The Cold War And Its Effects On American Society Essay

The Cold War And Its Effects On American Society Essay

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Looking back, American society in the 1950s is often viewed through a nostalgic lens, seen as an idyllic, simplistic existence in which everyone was happy. However, things are rarely as simple as they appear, especially concerning as something as multi-layered as a country’s society. No matter how it appeared on the surface, American society and culture had been and continues to be a multi-dimensional construct based partly on the outside influences and media of the time. During the Cold War, in order to protect itself against any appearance of abnormality and to create a modicum of security in the new frightening age of atomic warfare, American society adopted commercial media’s portrayal of the normal American family as the ideal, even though it strayed far from the average.
The late 1940s and the 1950s marked the start of the Cold War. The Cold War and the ensuing fear of communism left a mark on every facet of American society at the time, from the development of technology to the underlying threat of nuclear obliteration due to a foreign bomb. In 1959, the leader of the Soviet Union, Premier Nikita A. Khrushchev, and the Vice President of the United States of America, Richard M. Nixon, met at an exhibition of technological developments and inventions from the two nations. What started off as a simple joint statement given by the two politicians, quickly devolved into the two influential leaders throwing subtle barbs at each other. Their topic of their disagreements helped to identify some of the fundamental differences between capitalism and communism. Vice President Nixon made sure to point out the advancements in household utilities, emphasizing how “Americans were interested in making life easier for their women.” Premie...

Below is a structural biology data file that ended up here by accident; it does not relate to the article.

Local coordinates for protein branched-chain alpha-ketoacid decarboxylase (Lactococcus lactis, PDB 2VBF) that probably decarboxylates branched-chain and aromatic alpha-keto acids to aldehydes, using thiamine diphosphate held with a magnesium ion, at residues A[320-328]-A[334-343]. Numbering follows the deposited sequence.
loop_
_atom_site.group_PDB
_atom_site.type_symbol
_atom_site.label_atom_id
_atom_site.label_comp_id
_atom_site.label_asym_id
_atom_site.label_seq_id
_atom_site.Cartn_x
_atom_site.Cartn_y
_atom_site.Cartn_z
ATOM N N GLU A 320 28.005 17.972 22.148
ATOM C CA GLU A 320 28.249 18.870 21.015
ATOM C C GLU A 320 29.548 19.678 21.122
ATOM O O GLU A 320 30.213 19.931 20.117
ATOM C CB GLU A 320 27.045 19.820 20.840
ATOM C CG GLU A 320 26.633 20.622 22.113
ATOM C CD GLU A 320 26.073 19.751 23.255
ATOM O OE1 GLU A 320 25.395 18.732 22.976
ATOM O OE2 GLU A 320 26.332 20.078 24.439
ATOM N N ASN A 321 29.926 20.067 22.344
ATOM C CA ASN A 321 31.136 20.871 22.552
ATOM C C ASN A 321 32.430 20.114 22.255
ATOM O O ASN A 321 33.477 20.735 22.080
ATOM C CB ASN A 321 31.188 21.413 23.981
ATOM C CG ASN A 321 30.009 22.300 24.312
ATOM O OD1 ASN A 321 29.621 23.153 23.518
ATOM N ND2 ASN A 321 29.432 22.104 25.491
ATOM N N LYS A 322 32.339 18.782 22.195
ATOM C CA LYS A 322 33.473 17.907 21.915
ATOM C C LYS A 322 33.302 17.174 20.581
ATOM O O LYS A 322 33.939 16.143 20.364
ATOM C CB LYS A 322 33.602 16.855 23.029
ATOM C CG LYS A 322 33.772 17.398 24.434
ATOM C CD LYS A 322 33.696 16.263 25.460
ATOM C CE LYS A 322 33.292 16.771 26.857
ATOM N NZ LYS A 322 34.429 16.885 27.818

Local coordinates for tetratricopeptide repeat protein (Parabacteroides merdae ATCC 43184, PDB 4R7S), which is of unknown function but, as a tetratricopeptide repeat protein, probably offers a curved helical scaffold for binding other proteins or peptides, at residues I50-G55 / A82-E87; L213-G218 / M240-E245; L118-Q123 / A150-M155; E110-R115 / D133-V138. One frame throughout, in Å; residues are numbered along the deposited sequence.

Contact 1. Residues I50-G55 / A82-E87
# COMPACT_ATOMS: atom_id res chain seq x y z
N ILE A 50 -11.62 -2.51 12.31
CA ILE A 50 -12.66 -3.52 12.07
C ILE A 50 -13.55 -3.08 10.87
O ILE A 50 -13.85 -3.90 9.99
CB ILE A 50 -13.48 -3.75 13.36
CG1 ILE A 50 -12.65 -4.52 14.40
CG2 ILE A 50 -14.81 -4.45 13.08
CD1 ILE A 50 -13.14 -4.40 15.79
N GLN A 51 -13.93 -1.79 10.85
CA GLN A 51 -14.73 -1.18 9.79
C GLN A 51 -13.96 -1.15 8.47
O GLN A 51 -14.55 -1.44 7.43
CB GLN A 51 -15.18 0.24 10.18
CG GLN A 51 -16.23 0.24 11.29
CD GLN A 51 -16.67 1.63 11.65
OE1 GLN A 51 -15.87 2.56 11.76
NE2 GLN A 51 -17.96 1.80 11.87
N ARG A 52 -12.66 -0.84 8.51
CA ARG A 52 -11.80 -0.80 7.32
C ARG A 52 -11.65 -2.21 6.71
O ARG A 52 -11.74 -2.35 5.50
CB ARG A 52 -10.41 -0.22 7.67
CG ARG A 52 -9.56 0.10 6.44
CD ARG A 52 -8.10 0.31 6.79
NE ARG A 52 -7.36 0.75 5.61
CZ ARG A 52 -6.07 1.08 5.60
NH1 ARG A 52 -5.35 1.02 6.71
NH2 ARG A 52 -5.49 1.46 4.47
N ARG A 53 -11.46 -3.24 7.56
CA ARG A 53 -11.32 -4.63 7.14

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...ociety,” anyone who did not embrace society’s standards of family, for whatever reason, was to some extent ostracized within their community, to the extent that societal advisers declared that if “[the family] is [not the center of living], you [have] gone far astray. The pressure of conformity, from both society as a whole and the smaller community, caused Americans to hide their true nature and interactions with their fellow citizens, instead putting themselves forth to America as upstanding, normal citizens.
In the 1950s, a long-term survey known as the Kelly Longitudinal Study sought to gain information on the lives of married couples and how the views of husbands and wives differed on marriage. Data from the survey showed that while many couples of the time spoke to counselors or other professionals, few considered themselves to have “severe marital problems,”

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